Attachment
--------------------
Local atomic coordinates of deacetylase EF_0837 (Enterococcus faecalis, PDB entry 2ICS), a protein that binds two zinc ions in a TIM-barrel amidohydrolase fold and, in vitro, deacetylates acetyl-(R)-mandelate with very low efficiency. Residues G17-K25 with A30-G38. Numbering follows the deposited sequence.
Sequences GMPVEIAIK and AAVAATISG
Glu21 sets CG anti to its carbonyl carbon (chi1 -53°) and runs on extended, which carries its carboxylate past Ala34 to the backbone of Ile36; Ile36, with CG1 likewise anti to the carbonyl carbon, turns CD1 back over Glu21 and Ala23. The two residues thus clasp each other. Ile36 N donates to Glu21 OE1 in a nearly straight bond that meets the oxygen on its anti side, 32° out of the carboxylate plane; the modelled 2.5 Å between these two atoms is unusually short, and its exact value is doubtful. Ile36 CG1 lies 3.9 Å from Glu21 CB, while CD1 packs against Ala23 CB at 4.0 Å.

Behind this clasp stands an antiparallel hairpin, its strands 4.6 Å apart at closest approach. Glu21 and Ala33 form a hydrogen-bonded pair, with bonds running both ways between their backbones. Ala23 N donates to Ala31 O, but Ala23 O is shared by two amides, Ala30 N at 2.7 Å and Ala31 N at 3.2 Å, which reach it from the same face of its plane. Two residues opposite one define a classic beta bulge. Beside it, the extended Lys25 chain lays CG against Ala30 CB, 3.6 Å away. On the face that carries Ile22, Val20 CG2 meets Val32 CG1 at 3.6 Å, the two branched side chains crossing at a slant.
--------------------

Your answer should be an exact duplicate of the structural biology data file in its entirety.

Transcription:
Local atomic coordinates of deacetylase EF_0837 (Enterococcus faecalis, PDB entry 2ICS), a protein that binds two zinc ions in a TIM-barrel amidohydrolase fold and, in vitro, deacetylates acetyl-(R)-mandelate with very low efficiency. Residues G17-K25 with A30-G38. Numbering follows the deposited sequence.
Sequences GMPVEIAIK and AAVAATISG
Glu21 sets CG anti to its carbonyl carbon (chi1 -53°) and runs on extended, which carries its carboxylate past Ala34 to the backbone of Ile36; Ile36, with CG1 likewise anti to the carbonyl carbon, turns CD1 back over Glu21 and Ala23. The two residues thus clasp each other. Ile36 N donates to Glu21 OE1 in a nearly straight bond that meets the oxygen on its anti side, 32° out of the carboxylate plane; the modelled 2.5 Å between these two atoms is unusually short, and its exact value is doubtful. Ile36 CG1 lies 3.9 Å from Glu21 CB, while CD1 packs against Ala23 CB at 4.0 Å.

Behind this clasp stands an antiparallel hairpin, its strands 4.6 Å apart at closest approach. Glu21 and Ala33 form a hydrogen-bonded pair, with bonds running both ways between their backbones. Ala23 N donates to Ala31 O, but Ala23 O is shared by two amides, Ala30 N at 2.7 Å and Ala31 N at 3.2 Å, which reach it from the same face of its plane. Two residues opposite one define a classic beta bulge. Beside it, the extended Lys25 chain lays CG against Ala30 CB, 3.6 Å away. On the face that carries Ile22, Val20 CG2 meets Val32 CG1 at 3.6 Å, the two branched side chains crossing at a slant.